Just watched "The Lives of Others."[*Spoiler alert! If you just want my recommendation, you have it--go put this on your Netflix queue.] I spent the film dreading the ending more and more; while I couldn't help but hope for some sense of human, concrete closure, I feared it too: how could it not be contrived, set against the gritty randomness, the blindness, the cold East-German reality of the rest of the film?
But instead of being incompatably precious, the end of the movie forcefully served as an appropriately nagging reminder of the other lives lost throughout, in the twin senses of those who were killed, and those whose lives in the end belonged to the East German state and not to themselves.
It's a movie about one-way surveillance, and in the final minutes the tables turn: Georg is following his one-time Stasi surveillance man Wiesler, but, like Wiesler, he cannot bring himself to actually meet the man. And so the two are left to "meet" only in the dedication of Georg's new book as Wiesler's eyes read the note of thanks to his code name. The dedication reminds us of Wiesler's failures as much as his strengths; it stands in the place where a dedication to Christa-Maria should have been had things not gone so horribly wrong; and above all, like the surveillance that dominates the film as a whole, it is at the same time intensely impersonal and intensely personal.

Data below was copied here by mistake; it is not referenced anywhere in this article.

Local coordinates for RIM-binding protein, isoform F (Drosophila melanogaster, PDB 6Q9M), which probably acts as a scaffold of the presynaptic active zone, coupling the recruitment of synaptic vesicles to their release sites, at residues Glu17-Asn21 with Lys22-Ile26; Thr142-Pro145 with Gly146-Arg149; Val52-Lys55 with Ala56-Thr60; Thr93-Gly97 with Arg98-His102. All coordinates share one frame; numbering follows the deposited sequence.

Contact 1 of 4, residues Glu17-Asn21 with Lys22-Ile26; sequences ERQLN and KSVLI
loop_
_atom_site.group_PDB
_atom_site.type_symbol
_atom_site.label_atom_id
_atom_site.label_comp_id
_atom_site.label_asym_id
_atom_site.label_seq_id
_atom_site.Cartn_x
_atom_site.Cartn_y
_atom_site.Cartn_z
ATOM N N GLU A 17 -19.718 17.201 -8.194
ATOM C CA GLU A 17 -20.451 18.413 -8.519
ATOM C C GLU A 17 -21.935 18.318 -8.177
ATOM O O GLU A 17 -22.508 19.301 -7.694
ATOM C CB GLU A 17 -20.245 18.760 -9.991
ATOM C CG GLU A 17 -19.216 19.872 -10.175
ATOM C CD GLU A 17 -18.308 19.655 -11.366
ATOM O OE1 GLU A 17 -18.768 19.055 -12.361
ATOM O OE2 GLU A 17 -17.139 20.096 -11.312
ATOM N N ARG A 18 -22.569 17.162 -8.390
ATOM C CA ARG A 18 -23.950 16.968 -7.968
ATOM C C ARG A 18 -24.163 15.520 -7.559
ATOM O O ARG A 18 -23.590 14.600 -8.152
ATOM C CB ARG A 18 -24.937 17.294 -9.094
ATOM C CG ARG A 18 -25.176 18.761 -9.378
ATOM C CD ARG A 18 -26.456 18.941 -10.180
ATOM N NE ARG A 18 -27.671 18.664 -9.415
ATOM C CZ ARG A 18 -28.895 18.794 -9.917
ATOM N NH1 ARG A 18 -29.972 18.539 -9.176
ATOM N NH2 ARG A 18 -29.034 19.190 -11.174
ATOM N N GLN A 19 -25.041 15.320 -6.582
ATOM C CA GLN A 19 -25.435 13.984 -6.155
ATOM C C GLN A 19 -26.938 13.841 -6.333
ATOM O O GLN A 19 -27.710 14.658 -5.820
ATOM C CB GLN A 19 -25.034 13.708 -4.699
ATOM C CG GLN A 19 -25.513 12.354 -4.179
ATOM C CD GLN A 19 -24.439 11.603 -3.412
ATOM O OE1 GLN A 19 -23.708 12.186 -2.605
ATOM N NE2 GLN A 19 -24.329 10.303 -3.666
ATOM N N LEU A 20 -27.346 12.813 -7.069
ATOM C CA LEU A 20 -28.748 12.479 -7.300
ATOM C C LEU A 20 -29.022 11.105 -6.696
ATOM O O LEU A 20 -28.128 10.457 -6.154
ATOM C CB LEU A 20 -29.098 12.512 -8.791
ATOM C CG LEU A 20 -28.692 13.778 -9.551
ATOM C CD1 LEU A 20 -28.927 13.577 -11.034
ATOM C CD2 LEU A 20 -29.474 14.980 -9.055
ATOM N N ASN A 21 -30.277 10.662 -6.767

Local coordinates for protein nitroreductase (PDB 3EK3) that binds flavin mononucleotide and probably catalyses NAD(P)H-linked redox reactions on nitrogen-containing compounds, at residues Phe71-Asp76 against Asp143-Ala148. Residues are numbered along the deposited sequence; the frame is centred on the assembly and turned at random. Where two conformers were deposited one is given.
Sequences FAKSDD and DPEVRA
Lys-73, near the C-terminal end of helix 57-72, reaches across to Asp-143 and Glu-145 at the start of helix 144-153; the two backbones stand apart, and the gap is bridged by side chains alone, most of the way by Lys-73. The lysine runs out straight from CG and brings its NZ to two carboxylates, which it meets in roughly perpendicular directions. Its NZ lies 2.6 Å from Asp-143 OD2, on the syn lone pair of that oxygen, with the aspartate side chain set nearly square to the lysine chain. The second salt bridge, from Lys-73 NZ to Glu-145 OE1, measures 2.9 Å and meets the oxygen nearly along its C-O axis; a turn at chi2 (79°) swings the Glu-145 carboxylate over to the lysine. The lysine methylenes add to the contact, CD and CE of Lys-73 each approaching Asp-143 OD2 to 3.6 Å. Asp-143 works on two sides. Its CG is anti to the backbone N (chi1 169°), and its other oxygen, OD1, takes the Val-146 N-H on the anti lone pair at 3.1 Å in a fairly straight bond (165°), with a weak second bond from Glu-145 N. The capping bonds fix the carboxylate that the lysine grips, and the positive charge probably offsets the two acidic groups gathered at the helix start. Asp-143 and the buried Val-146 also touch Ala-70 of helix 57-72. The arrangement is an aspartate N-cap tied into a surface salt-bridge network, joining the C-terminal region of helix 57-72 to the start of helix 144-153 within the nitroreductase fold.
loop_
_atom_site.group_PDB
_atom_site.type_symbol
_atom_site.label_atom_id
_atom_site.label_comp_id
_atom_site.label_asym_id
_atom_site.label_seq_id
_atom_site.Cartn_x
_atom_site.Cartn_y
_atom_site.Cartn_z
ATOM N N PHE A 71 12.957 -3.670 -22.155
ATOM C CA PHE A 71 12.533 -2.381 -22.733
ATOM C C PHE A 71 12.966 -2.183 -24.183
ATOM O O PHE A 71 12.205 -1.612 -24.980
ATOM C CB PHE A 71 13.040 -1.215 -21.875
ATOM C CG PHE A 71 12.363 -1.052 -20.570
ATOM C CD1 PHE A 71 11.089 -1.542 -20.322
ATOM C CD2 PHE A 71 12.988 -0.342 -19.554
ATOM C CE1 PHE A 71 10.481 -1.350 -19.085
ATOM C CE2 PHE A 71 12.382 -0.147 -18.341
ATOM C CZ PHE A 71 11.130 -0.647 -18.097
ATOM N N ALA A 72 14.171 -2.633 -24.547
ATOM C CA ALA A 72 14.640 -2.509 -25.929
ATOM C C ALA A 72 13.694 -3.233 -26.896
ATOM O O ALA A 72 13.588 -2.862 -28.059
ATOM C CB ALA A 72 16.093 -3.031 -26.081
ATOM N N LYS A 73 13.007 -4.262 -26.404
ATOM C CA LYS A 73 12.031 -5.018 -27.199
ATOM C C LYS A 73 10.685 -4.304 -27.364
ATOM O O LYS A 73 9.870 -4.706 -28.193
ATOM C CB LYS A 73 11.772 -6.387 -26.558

It's a great ending that can simultaneously fulfill the hopeful human need of the watcher, and yet exist in harmony with the realism that leads up to it. It's optimistic without being trite: it suggests that there is, after all, some hope to life, in whatever strange and demeaned form it may take--from the colorful graffiti on the now-open Brandenburg Gate to the obsessive actions of a grey operative watching and being touched by the lives of others.